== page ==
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New Method of Analysis of Lipids in Tribolium castaneum (Herbst) and Rhyzopertha dominica (Fabricius) Insects by Direct Immersion Solid-Phase Microextraction (DI-SPME) Coupled with GC–MS

by Ihab Alnajim 1,2,†, Xin Du 1,†, Byungho Lee 3, Manjree Agarwal 1,*, Tao Liu 4,* and Yonglin Ren 1
1
College of Science, Health, Engineering and Education, Murdoch University, Perth 6150, Australia
2
Date Palm Research Centre, University of Basrah, Basra 61004, Iraq
3
Research Institute of Life Science, GyeongSang National University, Jinju 52828, Korea
4
Institute of Equipment Technology, Chinese Academy of Inspection and Quarantine, No. A3, Gaobeidianbeilu, Chaoyang District, Beijing 100123, China
*
Authors to whom correspondence should be addressed.
Authors contributed to this work equally.
Insects 2019, 10(10), 363; https://doi.org/10.3390/insects10100363
Received: 3 July 2019 / Revised: 10 October 2019 / Accepted: 16 October 2019 / Published: 19 October 2019
Lipids play an essential role in providing energy and other physiological functions for insects. Therefore, it is important to determine the composition of insect lipids from cuticular and internal tissues for a better understanding of insect biology and physiology. A novel non-derivatization method for the analysis of lipids including fatty acids, hydrocarbon waxes, sterols in Tribolium castaneum (Herbst) and Rhyzopertha dominica (Fabricius) was explored using the direct immersion solid-phase microextraction (DI-SPME) coupled with gas chromatography–mass spectrometry (GC–MS). Nine extraction solvents, acetonitrile, methanol, hexane, ethanol, chloroform, acetonitrile and ethanol (1:1 v/v), acetonitrile and water (1:1 v/v), ethanol and water (1:1 v/v) and acetonitrile and ethanol and water (2:2:1 v/v/v) were selected and evaluated for the extraction of insect lipids with DI-SPME fiber. Acetonitrile extraction offered the best qualitative, quantitative, and number of lipids extracted from insects samples results. Acetonitrile extracted high-boiling point compounds from both species of tested insects. The range of hydrocarbons was C25 (pentacosane) to C32 (dotriacontane) for T. castaneum and C26 (11-methylpentacosane) to C34 (tetratriacontane) for R. dominica. The major compounds extracted from the cuticular surface of T. castaneum were 11-methylheptacosane (20.71%) and 3-methylheptacosane (12.37%), and from R. dominica were 10-methyldotriacontane (14.0%), and 15-methyltritriacontane (9.93%). The limit of detection (LOD) for the n-alkane compounds ranged between 0.08 (nonacosane) and 0.26 (dotriacontane) µg/g and for the fatty acids between 0.65 (arachidic acid) to 0.89 (oleic acid) µg/g. The study indicated that DI-SPME GC–MS is a highly efficient extraction and a sensitive analytical method for the determination of non-derivatized insect lipids in cuticular and homogenized body tissues. View Full-Text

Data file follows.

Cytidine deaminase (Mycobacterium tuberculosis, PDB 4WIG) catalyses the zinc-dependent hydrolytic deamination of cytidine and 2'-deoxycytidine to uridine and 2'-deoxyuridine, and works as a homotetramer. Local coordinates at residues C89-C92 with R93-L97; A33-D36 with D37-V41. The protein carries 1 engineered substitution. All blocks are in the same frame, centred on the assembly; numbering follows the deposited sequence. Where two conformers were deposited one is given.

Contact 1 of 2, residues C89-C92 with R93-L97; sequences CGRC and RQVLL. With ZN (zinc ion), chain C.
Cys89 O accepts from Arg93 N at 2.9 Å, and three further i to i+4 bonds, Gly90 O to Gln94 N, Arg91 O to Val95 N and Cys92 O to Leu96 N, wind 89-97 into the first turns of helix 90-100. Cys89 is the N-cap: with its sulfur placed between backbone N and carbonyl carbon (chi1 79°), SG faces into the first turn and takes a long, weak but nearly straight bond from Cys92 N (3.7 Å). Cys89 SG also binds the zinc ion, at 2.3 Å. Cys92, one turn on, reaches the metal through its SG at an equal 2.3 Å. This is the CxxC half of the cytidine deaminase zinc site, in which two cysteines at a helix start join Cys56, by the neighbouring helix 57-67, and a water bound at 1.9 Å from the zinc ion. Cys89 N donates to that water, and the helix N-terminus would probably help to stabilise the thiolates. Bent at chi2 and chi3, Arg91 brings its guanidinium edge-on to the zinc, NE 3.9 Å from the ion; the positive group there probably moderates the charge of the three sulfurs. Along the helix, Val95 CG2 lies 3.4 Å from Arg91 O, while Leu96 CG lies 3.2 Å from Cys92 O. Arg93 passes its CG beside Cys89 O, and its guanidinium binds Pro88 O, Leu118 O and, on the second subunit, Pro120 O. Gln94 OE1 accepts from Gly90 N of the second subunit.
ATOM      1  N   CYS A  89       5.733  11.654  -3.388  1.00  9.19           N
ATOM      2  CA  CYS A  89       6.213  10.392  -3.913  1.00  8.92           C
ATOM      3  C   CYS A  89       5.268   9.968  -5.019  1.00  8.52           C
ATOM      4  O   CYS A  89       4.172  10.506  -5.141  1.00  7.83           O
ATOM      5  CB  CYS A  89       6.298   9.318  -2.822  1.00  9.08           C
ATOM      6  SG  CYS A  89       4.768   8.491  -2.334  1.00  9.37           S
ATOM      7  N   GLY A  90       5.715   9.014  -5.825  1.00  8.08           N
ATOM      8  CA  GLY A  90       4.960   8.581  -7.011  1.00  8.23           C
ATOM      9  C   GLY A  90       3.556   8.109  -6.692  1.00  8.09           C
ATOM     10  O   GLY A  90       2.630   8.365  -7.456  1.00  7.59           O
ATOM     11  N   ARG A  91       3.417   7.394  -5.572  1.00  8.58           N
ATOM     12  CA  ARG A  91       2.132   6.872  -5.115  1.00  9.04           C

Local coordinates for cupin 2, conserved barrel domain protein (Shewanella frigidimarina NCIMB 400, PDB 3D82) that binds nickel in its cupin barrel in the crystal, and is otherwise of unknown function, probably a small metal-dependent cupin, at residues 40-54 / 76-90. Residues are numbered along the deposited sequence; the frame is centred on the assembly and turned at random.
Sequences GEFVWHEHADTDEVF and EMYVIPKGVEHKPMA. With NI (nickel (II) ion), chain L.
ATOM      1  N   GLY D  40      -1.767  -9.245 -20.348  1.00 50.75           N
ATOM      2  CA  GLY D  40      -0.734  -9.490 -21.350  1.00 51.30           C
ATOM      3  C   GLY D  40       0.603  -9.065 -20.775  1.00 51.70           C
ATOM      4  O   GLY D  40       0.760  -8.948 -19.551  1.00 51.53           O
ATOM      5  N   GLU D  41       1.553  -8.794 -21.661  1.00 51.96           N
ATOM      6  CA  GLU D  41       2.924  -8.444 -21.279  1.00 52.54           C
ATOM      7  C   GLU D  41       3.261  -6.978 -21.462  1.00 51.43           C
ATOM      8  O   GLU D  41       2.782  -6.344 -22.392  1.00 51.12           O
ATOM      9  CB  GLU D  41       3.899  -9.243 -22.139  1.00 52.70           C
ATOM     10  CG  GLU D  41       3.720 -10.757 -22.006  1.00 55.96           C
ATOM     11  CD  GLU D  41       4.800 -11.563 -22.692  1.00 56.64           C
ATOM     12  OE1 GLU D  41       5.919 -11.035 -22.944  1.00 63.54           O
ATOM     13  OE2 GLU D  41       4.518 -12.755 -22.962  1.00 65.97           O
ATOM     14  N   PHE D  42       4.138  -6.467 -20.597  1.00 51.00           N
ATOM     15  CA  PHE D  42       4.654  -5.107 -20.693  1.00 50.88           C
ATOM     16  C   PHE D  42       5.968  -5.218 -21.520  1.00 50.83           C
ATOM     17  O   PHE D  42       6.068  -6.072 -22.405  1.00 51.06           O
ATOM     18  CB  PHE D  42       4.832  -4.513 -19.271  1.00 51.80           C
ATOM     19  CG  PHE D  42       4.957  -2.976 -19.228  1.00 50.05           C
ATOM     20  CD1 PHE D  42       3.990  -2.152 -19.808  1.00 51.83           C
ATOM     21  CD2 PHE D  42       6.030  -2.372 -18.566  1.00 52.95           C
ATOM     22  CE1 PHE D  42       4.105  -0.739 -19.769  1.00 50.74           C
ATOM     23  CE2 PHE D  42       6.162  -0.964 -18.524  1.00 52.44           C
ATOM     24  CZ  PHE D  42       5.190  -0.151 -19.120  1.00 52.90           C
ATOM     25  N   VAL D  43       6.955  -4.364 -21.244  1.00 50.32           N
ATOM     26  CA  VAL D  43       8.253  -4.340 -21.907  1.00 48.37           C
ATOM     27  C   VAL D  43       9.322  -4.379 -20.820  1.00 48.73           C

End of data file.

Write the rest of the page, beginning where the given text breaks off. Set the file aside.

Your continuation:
Keywords: DI-SPME; GC–MS; insect lipids; insect hydrocarbons; T. castaneum; R. dominica DI-SPME; GC–MS; insect lipids; insect hydrocarbons; T. castaneum; R. dominica
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Alnajim, I.; Du, X.; Lee, B.; Agarwal, M.; Liu, T.; Ren, Y. New Method of Analysis of Lipids in Tribolium castaneum (Herbst) and Rhyzopertha dominica (Fabricius) Insects by Direct Immersion Solid-Phase Microextraction (DI-SPME) Coupled with GC–MS. Insects 2019, 10, 363.

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